New business ideas may sound great on paper, especially to an enthusiastic entrepreneur. However, venture capital firms are more concerned about the risk the product faces in a targeted market.
Venture capital firms will ask many questions about your product or service, particularly regarding the acceptance in the market. If you’re an entrepreneur, what are some of the questions you should ask yourself about your product or service before facing a venture capital inquisition? Here are a few key things to think about and prepare to answer.
1. What is the Trend You’re Riding?
Trendy technology faces a big risk. Will the trend be a short-term fascination with the market and fail to sustain regular sales and profits? In order to avoid being a ‘trendy’ flash in the pan, be sure your product or service offers an integrated total solution, rather than something that falls by the wayside when the next best thing comes along.
2. How is your Product/Service Different from the Competition?
Can you quantify how your new business idea will differentiate itself from what’s on the current market? It’s important to brainstorm a short sentence about your market differential. At the same time, you should also create a full matrix designed to spell out point by point how your product stacks up to its competition. This will give you the ammunition needed to show why your idea can take the market by storm.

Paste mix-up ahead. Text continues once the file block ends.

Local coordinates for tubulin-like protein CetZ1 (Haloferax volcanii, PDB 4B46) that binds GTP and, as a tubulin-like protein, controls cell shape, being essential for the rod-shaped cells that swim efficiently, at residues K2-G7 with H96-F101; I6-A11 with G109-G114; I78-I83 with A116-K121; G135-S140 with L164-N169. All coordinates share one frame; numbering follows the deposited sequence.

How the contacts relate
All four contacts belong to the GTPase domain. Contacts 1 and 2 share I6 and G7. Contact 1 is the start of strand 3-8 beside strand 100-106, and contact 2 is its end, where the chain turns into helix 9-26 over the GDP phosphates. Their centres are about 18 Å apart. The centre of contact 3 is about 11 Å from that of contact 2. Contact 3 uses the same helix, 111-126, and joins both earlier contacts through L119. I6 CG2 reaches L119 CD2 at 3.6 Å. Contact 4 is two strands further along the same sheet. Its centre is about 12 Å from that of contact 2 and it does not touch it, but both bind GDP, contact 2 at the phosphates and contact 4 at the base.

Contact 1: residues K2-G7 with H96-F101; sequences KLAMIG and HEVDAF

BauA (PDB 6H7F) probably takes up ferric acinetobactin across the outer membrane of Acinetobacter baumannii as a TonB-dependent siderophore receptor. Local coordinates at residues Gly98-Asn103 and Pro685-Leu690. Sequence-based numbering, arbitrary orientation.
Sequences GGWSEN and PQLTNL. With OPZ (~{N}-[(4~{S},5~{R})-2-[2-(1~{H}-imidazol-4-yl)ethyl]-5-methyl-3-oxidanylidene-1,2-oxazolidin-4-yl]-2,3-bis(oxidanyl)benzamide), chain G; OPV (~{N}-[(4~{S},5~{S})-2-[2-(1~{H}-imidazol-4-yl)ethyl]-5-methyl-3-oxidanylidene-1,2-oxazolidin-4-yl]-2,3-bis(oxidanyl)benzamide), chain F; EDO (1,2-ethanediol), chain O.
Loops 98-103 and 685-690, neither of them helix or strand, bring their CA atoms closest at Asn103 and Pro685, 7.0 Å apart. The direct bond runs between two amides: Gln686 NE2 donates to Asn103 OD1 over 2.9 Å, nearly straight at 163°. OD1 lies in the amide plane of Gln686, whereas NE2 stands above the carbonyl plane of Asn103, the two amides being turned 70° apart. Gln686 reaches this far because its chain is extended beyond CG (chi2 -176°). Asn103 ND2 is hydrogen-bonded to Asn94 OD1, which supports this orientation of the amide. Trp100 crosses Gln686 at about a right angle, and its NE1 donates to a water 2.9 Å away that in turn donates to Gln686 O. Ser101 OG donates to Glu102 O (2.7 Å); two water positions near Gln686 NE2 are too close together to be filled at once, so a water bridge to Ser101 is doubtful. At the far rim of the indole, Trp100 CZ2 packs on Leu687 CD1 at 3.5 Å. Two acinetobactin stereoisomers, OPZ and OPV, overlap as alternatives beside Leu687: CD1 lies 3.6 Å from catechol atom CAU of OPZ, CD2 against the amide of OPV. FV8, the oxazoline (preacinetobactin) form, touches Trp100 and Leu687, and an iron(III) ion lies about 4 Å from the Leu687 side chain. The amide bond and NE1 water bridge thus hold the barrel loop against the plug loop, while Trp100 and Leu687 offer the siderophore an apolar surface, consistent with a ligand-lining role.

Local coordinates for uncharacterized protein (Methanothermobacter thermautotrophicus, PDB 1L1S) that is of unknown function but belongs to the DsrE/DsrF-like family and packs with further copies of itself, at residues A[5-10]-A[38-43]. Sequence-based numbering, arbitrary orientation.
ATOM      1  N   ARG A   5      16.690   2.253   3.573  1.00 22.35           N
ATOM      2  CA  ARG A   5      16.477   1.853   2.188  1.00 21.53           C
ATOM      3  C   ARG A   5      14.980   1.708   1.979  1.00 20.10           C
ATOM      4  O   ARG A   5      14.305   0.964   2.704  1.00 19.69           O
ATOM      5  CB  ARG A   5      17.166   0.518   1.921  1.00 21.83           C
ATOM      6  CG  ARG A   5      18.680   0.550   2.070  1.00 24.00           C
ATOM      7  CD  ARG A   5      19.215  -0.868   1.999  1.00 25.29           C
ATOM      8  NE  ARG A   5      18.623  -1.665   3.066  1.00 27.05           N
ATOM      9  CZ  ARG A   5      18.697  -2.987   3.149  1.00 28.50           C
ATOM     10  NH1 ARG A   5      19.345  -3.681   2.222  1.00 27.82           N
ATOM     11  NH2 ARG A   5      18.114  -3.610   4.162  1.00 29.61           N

3. Is the Industry Aware of Your Product/Service?
Some new business ideas are unique and have yet to fall into a defined industry category, while others are ones that have been recycled. Be sure you are fully aware whether your new business idea is a breakthrough “revolutionary” idea or whether the product/service already exists in the market. Keep in mind that a “revolutionary” product will have a much more difficult time carving out a new market.
4. How Safe is Your Technology?
If you do have a unique technology, you need to ask yourself how safe it is from potential competitor theft. Do you have all the patents and other intellectual property protection that keeps your technology away from curious eyes that can potentially take it to market first?
Remember, venture capital firms are in the business of taking risks. Just be sure that you also know the risks involved with your new business idea. Be prepared to show a venture capital firm that you understand and are aware of the potential acceptance factors of your product.